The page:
Ofcom retreats from 4G spectrum auction after legal threat from Three, O2
Sale halted while Brussels eyes merger plan
Ofcom has halted its 4G spectrum auction, following threats of legal action from Telefónica UK and Hutchison.
The two mobile operators are currently being probed by antitrust officials in Brussels, who are considering whether Telefónica UK's planned sell-off of O2 to Three owner Hutchison "would harm competition".
The firms' willy-waving tactics have successfully mothballed Ofcom's plans to offload a chunk of 4G spectrum before the European Commission has concluded its investigation into the proposed merger between O2 and Three.
However, that decision isn't expected until next Spring at the earliest.
Ofcom said Telefónica UK and Hutchison had recently sent missives threatening to bring judicial review proceedings against the communications regulator's plans to proceed with the 4G spectrum auction.
In late October, Ofcom confirmed plans to sell-off 190MHz of high capacity spectrum – which had been freed up by the Ministry of Defence – with reserve prices set at a total of £70m.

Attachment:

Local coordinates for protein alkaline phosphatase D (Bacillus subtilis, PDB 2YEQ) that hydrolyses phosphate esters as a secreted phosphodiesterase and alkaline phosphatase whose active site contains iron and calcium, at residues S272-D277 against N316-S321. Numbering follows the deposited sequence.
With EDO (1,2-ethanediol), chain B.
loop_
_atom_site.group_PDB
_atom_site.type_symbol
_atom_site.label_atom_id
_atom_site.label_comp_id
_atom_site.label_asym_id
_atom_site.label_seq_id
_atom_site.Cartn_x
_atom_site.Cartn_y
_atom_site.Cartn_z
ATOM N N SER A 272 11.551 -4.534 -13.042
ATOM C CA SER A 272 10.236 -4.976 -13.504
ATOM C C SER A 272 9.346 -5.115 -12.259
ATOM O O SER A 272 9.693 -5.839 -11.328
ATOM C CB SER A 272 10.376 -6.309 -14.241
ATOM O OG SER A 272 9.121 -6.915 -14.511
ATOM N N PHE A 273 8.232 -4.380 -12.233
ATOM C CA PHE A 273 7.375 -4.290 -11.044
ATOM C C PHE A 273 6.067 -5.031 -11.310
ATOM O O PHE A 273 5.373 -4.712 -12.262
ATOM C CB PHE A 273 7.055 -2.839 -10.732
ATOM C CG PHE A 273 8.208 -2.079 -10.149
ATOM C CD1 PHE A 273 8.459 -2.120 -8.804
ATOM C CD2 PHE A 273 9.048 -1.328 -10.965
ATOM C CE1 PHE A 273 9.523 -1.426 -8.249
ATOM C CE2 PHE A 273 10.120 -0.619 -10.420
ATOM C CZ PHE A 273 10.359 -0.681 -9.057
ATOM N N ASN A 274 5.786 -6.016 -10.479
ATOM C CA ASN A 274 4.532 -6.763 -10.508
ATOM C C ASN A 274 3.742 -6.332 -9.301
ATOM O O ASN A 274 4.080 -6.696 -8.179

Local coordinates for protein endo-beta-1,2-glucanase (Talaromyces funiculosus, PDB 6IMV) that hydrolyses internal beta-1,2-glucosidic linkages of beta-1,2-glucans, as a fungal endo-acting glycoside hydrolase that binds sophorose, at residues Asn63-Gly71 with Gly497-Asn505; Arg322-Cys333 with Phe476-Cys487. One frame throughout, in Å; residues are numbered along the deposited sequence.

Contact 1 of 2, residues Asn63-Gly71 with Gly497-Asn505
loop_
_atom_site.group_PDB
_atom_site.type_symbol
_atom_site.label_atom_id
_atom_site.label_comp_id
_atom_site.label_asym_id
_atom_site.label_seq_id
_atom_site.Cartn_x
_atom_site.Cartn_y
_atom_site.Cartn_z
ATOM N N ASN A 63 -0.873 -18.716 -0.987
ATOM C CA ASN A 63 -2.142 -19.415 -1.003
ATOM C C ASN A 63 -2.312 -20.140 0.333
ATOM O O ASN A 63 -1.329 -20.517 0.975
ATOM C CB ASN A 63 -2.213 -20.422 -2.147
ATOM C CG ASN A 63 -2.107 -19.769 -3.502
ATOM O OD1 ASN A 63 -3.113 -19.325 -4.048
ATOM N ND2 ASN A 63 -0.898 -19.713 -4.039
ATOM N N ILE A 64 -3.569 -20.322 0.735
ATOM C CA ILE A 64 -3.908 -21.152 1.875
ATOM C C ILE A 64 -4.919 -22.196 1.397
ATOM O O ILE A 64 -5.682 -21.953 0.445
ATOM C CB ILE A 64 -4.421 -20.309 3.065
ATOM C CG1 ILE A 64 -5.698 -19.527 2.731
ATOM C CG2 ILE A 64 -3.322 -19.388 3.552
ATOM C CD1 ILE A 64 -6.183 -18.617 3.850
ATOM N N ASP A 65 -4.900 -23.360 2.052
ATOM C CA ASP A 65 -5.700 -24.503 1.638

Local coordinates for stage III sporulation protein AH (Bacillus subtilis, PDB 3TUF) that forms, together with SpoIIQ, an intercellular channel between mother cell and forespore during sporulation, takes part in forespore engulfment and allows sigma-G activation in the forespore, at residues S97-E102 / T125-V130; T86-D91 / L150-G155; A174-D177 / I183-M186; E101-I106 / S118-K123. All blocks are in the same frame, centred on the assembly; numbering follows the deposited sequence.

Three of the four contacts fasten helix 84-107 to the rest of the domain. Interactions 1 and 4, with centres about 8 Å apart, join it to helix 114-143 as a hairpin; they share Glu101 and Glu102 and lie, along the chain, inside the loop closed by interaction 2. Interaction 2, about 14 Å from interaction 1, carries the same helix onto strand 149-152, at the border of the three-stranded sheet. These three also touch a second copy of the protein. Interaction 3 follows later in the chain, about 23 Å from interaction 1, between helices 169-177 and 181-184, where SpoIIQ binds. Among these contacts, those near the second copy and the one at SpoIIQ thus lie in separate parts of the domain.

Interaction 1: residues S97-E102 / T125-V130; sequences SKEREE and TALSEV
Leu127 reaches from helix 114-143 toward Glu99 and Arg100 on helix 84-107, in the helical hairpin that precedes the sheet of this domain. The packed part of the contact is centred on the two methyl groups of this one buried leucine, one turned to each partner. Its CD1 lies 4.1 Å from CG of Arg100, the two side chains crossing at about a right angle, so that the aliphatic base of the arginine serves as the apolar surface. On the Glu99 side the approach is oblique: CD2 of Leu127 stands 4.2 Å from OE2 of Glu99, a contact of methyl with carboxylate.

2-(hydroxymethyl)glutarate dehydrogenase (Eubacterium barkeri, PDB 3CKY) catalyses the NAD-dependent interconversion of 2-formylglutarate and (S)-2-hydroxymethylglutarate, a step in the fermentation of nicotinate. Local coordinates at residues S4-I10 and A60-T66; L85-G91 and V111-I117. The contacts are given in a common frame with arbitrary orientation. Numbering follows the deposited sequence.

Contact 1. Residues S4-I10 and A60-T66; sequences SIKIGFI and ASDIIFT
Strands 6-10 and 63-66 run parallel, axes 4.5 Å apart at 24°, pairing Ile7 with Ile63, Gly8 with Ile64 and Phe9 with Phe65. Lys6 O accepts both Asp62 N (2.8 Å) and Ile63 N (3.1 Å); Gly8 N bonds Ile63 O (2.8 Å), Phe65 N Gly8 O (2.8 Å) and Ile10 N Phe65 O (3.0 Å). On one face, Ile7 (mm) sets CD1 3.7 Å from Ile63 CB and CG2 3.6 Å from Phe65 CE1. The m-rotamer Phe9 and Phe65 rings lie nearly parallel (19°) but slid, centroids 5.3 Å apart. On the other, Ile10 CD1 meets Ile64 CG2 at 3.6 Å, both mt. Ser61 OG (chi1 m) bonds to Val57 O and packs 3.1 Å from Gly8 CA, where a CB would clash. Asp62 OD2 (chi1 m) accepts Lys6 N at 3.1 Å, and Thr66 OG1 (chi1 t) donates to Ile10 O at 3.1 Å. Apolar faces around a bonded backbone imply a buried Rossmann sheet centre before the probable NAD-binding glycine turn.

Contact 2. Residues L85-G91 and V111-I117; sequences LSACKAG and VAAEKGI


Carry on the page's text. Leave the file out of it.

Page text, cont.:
Two bands were made available (2.3GHz and 3.4GHz) to apparently help meet demand for mobile broadband services, according to Ofcom. It had been hoping to begin the auction in early 2016.
After careful consideration, given these specific circumstances, we have decided for reasons of good public administration to delay commencing the auction process.
Therefore, Ofcom will not now commence the auction process until the European Commission has taken its decision as to whether the proposed merger between Telefónica UK Limited and Hutchison 3G UK Limited is compatible with the common market.
It's consolidation season in Blighty's mobile market. The country's competition watchdog recently tentatively waved through BT's planned takeover of EE. A final decision from the Competition and Markets Authority about that particular merger won't be made until January next year, however. ®
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